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The most infamous of all Lovecraftian tomes, the Necronomicon is only supplanted in popular culture's knowledge of the Mythos by Cthulhu himself.

OriginsEdit

The original Arabic book was originally called "Kitab Al-Azif" by its maddened author, Abdul Al-Hazrad sometime before that author's death in 738 AD. Variously banned, burned, lost, and found throughout the ages, it has continued to worm its way into humanity and spread its corruption even with the dilution that comes with translation and copying.

As stated earlier, the book was originally called Kitab Al-Azif, and this title translates as "book of the howlings of the desert demons or jinn", but may more poetically be translated as "book of the Approacher".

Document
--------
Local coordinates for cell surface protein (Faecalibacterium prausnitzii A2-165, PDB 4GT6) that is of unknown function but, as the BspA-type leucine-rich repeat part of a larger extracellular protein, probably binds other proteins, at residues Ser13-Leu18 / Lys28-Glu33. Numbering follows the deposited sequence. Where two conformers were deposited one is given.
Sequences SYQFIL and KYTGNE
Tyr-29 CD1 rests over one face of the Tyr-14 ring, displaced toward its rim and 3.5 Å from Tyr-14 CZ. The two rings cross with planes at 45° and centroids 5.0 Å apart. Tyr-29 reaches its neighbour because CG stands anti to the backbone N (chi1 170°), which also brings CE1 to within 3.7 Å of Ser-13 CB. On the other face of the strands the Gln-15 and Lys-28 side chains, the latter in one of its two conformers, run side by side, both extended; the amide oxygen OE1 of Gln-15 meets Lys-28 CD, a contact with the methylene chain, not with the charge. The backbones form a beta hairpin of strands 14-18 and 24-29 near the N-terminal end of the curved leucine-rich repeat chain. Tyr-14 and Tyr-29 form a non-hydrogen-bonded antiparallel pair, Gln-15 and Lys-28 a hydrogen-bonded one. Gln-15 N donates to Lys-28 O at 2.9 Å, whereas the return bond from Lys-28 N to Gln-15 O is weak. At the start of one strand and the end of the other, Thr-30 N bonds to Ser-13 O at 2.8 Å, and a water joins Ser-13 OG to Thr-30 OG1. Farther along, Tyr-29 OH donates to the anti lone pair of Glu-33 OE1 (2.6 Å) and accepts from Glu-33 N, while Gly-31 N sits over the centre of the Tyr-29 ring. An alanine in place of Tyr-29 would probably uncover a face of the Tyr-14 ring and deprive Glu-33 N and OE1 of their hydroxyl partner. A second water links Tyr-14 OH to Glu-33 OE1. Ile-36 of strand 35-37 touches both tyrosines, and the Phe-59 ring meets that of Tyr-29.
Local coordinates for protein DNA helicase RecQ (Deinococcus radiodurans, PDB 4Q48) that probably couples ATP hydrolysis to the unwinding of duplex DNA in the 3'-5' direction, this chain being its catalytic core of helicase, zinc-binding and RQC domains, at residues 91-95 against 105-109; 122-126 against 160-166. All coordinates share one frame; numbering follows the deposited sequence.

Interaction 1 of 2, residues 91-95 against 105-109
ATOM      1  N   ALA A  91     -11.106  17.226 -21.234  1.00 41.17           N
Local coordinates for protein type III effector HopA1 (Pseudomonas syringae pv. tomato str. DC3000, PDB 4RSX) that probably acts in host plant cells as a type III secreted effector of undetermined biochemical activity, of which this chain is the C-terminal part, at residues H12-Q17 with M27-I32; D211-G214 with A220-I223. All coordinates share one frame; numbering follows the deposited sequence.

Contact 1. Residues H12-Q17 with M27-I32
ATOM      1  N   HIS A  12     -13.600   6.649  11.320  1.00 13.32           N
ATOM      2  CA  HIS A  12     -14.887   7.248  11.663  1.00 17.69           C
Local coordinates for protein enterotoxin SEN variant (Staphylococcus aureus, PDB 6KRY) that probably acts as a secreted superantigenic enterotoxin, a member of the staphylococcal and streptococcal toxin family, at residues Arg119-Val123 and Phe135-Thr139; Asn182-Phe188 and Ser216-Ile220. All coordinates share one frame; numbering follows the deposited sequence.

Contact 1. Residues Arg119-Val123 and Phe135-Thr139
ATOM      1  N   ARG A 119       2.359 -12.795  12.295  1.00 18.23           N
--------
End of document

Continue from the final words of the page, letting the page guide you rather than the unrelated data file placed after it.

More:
EditionsEdit

While the Arabic edition is nearly unknown, the circa 950 AD translation into Greek by Theodorus Philetas is the first known Western version of this manuscript. The Greek translation of the title, Necronomicon, meaning "The Laws of the Dead", survives to this day.

In 1228 AD, Olaus Wormius the Elder (not to be confused with the 16th century scholar) translated Philetas' Greek into Latin, and is the earliest version known to have survived to present day.

Latter versions derived from Wormius' edition.

QuotationsEdit

"That is not dead which can eternal lie,"
"And with strange aeons even death may die."

See alsoEdit

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